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The benefit of net zero homes in cold climates; what you should know

From better furnaces to triple pane glass, Terra View homes save on heating

There are many factors that determine the annual cost of heating a home during an average Canadian winter. From insulation values to window quality, the type of heating system used to duct efficiency, the fact is that annual costs to heat a standard 2,200 square-foot home can be substantial. As heating prices rise, the long-term benefits of buying a Net Zero home in a cold-climate region begins to make much more sense. 

“Obviously a super-insulated home has benefits in the winter,” said David Brix, President of Terra Homes, the leading-name in Net-Zero home construction in Guelph. “Your heating costs are going to be much lower than a code-built house.”         

For those not yet familiar with the concept, a Net Zero home is one that employs renewable resources to generate as much energy as it uses, so the net amount of energy required from the local hydro company is zero. There are many factors that contribute to the efficiency of a Net Zero home according to Brix, starting with the heating system. 

“The heating system being an air to air heat-pump right sized for the house contributes to a much more comfortable home with even heat distribution,” said Brix. “As part of a Net Zero build we perform a room-by-room heat loss calculation so that we’re getting the right amount of heat into every single room in the house. Typicaly in a home 2,200 square feet or more we’re using a 25,000 BTU furnace, where most homes are using 50, 60 or even 70,000 BTUs. So the furnace is less than half the size of what a typical furnace would be.” 

A better heating system requires better ducts, and Terra View’s Net Zero homes are built using the Smart Duct system. Rather than installing the standard rectangular sheet metal ducts, Terra View builds using 2.5-inch round ducts with continuous lines all the way back to the plenums, so there are no leaks within the system. The smaller round ducts also help move the air quicker to the room they are supplying.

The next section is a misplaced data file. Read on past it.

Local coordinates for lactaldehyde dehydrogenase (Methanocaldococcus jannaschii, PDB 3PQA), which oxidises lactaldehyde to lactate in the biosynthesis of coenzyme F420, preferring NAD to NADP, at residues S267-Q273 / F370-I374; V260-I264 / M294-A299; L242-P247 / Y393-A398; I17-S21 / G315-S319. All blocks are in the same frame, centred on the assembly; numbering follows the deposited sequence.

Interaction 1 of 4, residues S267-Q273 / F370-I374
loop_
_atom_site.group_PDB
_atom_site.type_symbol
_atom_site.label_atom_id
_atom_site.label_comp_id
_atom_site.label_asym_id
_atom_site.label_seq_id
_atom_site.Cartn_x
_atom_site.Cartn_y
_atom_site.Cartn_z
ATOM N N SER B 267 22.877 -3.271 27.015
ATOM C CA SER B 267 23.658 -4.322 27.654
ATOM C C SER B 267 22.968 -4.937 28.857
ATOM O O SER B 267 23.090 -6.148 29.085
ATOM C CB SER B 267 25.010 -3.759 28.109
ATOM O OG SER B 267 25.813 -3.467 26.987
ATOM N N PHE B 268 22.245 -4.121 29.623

“We end up with a mid-velocity fully modulating heating system,” said Brix. “It’s forcing the air through at higher velocity through the smaller ducts. The ducts are also positioned high on the wall. They don’t come out of the floor anymore. They’re up near the ceiling and blowing air toward the windows, as opposed to the old way of the register being located below the glass in the hope the heat rises to the window. You get better heat distribution as a result.”

Superior insulation is another important feature when building in Canadian climates. Terra View’s Net Zero ready homes are highly insulated and extremely air tight using R32 wall construction with two-inch rigid exterior insulation and R60 in the ceilings. However, there’s another important area Terra insulates that helps their homes achieve their Net Zero ratings. 

“Obviously we are insulating under the basement floor slab, so we’re making it much more comfortable in the basement. People these days like to use all the space in their house. Unlike the old days where basements were just for storage, basements are now used for living space. You wind up with a much more comfortable home and no cold feet in the basement.” 

From triple-pane glass windows to drawing on the limitless power of the sun while minimizing the draw on resources, Net Zero homes provide homeowners with exceptional efficiency no matter what the season. With construction starting in the second phase of Terra View’s Hart Village, now is the time to consider a highly efficient and sustainable Net Zero home. 

To learn more about net-zero homes, visit Terra View Homes online at